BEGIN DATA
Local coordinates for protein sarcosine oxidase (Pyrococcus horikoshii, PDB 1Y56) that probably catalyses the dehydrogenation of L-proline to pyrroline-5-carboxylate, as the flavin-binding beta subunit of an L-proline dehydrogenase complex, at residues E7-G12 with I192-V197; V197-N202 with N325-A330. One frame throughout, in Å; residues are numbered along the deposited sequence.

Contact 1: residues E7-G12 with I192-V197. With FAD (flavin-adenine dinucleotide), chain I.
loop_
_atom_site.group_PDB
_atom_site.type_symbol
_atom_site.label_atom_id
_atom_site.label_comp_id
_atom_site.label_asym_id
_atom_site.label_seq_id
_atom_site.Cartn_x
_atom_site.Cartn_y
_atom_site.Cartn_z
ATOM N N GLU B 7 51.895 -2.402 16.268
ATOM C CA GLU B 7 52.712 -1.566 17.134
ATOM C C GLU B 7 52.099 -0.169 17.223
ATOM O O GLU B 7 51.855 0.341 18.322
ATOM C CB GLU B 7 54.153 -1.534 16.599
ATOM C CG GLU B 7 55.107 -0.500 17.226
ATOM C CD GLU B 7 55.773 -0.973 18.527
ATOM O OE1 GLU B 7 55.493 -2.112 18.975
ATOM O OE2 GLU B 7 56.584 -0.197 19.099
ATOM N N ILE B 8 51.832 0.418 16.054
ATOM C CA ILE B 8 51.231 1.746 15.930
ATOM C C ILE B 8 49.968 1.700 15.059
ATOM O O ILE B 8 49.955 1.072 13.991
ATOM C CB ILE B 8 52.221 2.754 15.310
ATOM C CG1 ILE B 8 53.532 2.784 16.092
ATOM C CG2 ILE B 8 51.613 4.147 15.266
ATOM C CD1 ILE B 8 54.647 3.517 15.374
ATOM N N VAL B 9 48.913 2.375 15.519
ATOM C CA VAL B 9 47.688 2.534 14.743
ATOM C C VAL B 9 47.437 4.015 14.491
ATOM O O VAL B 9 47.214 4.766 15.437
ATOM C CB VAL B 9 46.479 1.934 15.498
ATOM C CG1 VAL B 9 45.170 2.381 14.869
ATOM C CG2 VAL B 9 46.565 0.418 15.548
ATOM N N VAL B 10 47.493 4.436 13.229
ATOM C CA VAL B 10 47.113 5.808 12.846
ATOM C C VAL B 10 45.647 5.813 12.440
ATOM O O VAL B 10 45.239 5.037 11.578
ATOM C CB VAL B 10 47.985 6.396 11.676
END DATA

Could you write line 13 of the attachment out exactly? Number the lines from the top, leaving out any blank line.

ATOM N N GLU B 7 51.895 -2.402 16.268